An annulment, just like a divorce, dissolves a marriage. However, the difference is that an annulment treats the marriage as though it never happened in the first place. Traditionally, not only did divorce carry with it a type of stigma, it also made remarriage in a church difficult for certain religions. An annulment was a solution for some people to avoid the stigma and make remarrying in a church easier.
In order for a civil annulment to be granted by the state, at least one of the following must be present:
- Fraud or Misrepresentation: One spouse lied about or concealed something serious, such as the inability to have children, felony convictions, or a sexually transmitted disease.
- Bigamy: One spouse was legally married to another person at the time of the new, alleged marriage.
- Incest: State law deems the marriage illegal since the spouses are too closely related.
- Lack of Consent: Both spouses must be of sound mind and they must voluntarily consent to the marriage. Each spouse must also be of legal age to marry.
The Roman Catholic Church, and some other religions, may grant a religious annulment after the couple has gone through a civil divorce. This would allow either individual to remarry in the church, and is based on grounds that are different than those required for a civil annulment.
What is Divorce?
Divorce is the dissolution of a marriage that the court recognized as a legal union. Divorce proceedings are commonplace, and no longer carry the stigma they once did. The court separates divorce into two categories: fault or no fault divorce.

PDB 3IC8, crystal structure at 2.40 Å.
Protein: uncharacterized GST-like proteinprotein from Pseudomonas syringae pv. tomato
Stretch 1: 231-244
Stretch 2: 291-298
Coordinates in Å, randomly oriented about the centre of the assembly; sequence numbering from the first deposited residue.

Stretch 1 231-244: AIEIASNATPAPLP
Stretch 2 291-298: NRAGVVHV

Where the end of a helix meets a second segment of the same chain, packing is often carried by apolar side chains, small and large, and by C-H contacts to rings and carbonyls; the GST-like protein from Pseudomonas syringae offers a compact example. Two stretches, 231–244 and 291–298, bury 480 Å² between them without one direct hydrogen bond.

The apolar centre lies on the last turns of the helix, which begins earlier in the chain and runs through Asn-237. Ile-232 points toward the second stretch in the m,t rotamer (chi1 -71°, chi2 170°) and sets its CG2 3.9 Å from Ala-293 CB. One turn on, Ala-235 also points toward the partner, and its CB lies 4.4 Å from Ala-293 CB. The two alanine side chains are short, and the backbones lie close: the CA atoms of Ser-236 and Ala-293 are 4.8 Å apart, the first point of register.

Fault Divorce: As the term suggests, a “fault divorce” implies that one spouse wronged the other in some way, and therefore, the divorce should be granted. States vary on fault divorce laws, and many do not recognize this type of divorce. In states that do, a fault divorce may be granted in cases of:
- Domestic violence involving emotional and/or physical abuse;
- Adultery; and/or
- Abandonment and desertion.
In any case, the party filing for the divorce must be able to prove that their spouse has acted in some way to justify the end of the union.
No Fault Divorce: In a no fault divorce, the filing spouse does not need to prove fault. All the court needs to grant the divorce is a reason for the request. The most common reason is “irreconcilable differences” and whoever filed for the divorce does not need consent from their spouse. All states recognize no fault divorce, though some states may require that the couple live separately for a certain amount of time before granting the divorce.
How is Property Treated?
Annulments usually take place shortly after the marriage, which typically means the court will trace the assets back to the spouse who was the original owner. In annulments that take place after a substantial amount of time has passed, the court will do its best to divide the assets fairly.
Is Child Custody Treated Differently?
Child custody is treated the same across the board. Whether you seek an annulment or a divorce, you will be subject to the same processes required for child custody, visitation rights, and child support.
Should I Get an Attorney for My Divorce or Annulment?
If you wish to divorce your spouse or are seeking an annulment, you should speak with a divorce lawyer as soon as possible. Annulments and divorce proceedings can be complex and taxing on both your emotions and your bank account. An experienced lawyer will be able to protect your rights and represent your best interests in court.